N1.06: Section 3 Part 1

Section 3: Sinusoidal Models

Repeating behavior is very often encountered in the world, with examples such as ocean waves, heartbeats, vibrations of a spring, rotation of wheels, the phases of the moon, and the pattern of the seasons. Because none of the modeling functions we have discussed so far have repeating features, we need something more to be able to model repetitive phenomena.

For most repetitive situations, models based on the same sine function used in trigonometry will serve our needs. This may seem surprising—what do triangles and waves have to do with each other? One reason that mathematics is so powerful is that the same patterns show up in a great variety of different situations, which means that mathematical tools that were developed for one purpose often turn out to be useful in other contexts.

For modeling, we will want to be able to modify the shape of the standard sine function in several ways. First, we want to control how often the pattern repeats—the wavelength—so that we are not limited to the wavelength of the sine function (2π, or about 6.2832). Secondly, we need to be able to shift the pattern to the right or left so that the peaks and valleys of the model match the peaks and valleys of the data—this shift is called the phase of the model. Thirdly, we need to be able to match the amount of up-and-down variation in the model—the amplitude—to the amount of variation in the data. When the average value is not zero, we will also need to add a constant baseline to the model. The mathematical formula that serves these modeling needs will thus make use of four parameters:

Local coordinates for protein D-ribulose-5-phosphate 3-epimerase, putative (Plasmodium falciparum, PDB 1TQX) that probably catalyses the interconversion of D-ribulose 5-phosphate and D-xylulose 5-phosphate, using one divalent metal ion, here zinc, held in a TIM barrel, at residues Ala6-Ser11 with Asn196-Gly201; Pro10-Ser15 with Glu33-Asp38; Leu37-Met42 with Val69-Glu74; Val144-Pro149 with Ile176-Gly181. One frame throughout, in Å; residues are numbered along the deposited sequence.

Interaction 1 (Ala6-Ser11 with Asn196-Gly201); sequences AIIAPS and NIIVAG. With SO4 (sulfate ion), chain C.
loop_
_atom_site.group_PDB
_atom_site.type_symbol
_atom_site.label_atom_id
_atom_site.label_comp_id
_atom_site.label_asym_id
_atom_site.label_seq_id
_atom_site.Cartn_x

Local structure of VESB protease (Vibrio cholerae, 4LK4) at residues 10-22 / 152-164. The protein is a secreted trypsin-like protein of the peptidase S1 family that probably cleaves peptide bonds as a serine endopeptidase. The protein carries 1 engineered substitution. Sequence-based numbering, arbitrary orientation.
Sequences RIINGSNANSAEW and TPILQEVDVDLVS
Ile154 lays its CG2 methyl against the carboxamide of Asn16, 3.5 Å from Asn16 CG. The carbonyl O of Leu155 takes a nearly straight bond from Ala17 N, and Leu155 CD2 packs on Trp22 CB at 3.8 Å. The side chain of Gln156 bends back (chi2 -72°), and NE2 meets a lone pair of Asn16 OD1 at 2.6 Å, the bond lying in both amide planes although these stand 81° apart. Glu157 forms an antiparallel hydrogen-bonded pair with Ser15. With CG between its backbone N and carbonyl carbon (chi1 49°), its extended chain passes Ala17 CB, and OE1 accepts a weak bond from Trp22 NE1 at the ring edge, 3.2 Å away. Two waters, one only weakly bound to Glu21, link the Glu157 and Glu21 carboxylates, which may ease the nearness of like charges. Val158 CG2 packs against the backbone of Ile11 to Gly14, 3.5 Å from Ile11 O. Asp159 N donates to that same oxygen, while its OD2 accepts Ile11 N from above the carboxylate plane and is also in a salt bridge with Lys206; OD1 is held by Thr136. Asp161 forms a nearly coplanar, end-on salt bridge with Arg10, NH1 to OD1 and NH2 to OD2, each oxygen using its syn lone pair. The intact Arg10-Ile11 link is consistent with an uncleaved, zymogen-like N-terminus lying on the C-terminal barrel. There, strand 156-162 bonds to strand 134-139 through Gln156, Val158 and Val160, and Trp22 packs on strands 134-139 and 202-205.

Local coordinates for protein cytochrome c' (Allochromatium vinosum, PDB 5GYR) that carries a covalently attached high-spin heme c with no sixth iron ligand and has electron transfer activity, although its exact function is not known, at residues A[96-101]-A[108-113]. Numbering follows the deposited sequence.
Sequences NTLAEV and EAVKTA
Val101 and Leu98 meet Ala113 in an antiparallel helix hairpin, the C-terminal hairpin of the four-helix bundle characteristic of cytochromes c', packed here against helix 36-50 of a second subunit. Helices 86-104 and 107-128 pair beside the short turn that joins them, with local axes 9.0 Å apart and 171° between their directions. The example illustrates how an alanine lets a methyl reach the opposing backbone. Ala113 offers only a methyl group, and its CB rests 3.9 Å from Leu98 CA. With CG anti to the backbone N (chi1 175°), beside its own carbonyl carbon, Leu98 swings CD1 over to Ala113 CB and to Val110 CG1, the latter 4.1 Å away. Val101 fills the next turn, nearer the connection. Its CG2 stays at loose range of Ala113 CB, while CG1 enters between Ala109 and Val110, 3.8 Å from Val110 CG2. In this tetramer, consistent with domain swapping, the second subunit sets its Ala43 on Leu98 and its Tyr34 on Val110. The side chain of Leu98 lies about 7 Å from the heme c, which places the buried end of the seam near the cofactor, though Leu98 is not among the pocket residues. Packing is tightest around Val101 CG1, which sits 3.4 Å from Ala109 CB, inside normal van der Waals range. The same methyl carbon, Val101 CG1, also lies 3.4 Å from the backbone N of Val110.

If the wavelength, phase, amplitude, and baseline parameters are in G3, G4, G5, and G6, respectively, then the corresponding spreadsheet formula to be put into cell C3 of the model template is:


Summary of sinusoidal parameters

  • Wavelength—How often does the pattern repeat? Wavelength is in the same units as the x data, and the ratio of x to the model wavelength is multiplied by 2π because that is the natural wavelength of the SIN function. When the x values are based on time, the wavelength is sometimes referred to as the period or as a cycle of the sinusoid.
  • Phase (or phase shift)—Where in the pattern is the x = 0 point? The basic pattern (which has a phase shift of zero) can be shifted to the left or the right. Note that because the pattern repeats, a shift to the left of ¼ wavelength would result in the same pattern as a shift to the right of ¾ wavelength.
  • Amplitude—This is simply a scale factor that determines how far the maximum and minimum y are from the average. While it is mathematically possible to use a negative amplitude (the pattern turns upside down), this is not done since the same effect can be obtained by a half-wavelength phase shift.
  • Baseline—The average around which the pattern varies. This can be modeled by addition to the result of the SIN function after multiplying by the amplitude.